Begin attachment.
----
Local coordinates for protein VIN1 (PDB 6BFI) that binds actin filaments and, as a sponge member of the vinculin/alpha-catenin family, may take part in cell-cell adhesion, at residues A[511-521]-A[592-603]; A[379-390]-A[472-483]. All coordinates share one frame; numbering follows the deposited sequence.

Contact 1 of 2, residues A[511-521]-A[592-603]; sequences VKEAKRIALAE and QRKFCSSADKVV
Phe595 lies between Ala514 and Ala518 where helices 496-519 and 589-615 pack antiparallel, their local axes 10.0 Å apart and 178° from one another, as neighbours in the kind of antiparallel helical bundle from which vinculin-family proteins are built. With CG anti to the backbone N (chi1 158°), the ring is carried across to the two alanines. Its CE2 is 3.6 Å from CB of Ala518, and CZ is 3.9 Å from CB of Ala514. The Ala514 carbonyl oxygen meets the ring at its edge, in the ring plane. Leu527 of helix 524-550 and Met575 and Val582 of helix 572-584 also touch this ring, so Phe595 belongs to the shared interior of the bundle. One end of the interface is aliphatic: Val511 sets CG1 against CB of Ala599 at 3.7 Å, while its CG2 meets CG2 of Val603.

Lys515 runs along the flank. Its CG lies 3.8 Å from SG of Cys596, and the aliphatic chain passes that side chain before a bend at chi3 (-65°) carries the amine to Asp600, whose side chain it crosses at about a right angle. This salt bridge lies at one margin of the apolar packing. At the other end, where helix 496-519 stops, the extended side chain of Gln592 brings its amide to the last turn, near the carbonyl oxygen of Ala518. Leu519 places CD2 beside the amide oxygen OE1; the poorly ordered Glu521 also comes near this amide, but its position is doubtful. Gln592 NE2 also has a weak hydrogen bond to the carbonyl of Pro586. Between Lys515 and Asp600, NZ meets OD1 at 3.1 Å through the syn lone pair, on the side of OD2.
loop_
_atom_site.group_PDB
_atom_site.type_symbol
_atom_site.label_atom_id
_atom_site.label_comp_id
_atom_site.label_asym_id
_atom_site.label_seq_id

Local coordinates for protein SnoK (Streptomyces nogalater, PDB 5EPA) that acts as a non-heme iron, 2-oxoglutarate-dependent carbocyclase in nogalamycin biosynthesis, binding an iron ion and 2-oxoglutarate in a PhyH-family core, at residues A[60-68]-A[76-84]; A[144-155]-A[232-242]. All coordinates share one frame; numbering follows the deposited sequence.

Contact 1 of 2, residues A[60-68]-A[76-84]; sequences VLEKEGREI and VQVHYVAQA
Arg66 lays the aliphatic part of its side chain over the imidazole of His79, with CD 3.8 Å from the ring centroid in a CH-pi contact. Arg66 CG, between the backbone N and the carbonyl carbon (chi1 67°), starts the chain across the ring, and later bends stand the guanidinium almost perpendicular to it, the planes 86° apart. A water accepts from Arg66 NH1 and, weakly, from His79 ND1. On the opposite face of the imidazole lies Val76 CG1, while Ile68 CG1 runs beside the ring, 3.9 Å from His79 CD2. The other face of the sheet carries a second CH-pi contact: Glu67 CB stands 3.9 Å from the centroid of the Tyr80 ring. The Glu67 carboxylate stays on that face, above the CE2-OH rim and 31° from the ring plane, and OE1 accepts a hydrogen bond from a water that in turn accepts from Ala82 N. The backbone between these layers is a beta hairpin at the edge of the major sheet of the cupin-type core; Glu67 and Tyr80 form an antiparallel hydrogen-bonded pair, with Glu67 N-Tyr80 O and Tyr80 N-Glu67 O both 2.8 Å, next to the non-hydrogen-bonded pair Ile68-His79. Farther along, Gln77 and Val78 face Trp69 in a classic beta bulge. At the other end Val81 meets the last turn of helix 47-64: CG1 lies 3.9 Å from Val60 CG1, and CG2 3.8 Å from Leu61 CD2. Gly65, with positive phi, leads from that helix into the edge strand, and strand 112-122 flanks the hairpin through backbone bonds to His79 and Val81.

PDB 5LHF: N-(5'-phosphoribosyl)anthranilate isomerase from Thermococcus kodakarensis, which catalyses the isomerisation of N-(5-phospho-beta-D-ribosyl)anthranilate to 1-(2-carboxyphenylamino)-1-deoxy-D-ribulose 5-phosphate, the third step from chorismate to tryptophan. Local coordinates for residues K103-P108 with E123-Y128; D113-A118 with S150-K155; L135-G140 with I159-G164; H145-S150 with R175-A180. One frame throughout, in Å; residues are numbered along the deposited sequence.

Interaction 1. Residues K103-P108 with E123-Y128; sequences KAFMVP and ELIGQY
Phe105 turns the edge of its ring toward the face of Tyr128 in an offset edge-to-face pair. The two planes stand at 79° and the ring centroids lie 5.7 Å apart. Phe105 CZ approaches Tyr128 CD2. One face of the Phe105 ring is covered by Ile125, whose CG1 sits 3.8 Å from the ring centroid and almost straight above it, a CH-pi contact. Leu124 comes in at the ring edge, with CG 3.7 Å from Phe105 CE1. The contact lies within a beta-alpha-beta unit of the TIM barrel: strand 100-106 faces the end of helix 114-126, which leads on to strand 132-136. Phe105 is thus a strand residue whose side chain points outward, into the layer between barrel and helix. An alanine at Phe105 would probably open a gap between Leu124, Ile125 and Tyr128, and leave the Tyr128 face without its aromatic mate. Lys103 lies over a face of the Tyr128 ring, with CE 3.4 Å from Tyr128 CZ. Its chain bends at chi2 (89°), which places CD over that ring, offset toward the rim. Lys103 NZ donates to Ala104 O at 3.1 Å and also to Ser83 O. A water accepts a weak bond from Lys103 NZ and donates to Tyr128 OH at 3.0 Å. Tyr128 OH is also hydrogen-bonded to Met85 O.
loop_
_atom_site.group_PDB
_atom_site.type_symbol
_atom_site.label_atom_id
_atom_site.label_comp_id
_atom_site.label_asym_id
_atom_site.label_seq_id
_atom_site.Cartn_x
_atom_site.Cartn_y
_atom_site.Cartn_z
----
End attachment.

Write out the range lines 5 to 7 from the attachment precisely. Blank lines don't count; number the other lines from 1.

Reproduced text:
loop_
_atom_site.group_PDB
_atom_site.type_symbol